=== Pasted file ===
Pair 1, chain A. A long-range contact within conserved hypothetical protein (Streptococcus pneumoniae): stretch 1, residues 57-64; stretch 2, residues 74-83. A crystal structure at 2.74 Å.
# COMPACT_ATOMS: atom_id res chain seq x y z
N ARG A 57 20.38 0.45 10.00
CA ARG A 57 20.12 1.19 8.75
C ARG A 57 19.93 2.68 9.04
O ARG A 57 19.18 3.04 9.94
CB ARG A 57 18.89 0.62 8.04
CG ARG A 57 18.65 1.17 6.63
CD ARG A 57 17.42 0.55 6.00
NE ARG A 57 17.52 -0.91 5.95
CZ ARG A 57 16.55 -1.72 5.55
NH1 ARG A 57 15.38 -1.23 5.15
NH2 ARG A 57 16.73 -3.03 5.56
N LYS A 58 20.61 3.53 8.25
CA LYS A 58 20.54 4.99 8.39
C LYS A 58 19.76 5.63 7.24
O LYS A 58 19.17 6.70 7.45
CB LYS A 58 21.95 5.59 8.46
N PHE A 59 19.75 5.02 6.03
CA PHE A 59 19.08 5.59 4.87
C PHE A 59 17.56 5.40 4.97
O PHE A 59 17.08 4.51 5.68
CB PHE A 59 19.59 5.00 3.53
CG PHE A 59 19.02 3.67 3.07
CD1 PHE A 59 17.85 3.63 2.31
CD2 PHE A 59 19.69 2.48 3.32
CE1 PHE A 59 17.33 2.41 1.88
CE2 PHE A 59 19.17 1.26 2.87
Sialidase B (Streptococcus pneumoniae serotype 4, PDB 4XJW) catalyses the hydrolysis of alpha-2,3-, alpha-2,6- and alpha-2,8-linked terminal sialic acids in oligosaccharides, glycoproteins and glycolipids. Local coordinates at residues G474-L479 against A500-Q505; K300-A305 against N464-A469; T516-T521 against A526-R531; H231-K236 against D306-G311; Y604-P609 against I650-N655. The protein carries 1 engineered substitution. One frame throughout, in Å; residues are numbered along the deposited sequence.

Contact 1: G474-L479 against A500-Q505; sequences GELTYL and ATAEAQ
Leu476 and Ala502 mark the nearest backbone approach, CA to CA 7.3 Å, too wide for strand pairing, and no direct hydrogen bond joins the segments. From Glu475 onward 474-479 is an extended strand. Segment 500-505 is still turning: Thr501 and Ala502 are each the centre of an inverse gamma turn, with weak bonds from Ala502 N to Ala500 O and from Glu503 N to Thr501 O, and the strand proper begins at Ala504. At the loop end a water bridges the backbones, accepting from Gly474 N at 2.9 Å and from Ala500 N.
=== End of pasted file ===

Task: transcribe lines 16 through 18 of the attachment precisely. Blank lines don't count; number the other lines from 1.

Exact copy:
C LYS A 58 19.76 5.63 7.24
O LYS A 58 19.17 6.70 7.45
CB LYS A 58 21.95 5.59 8.46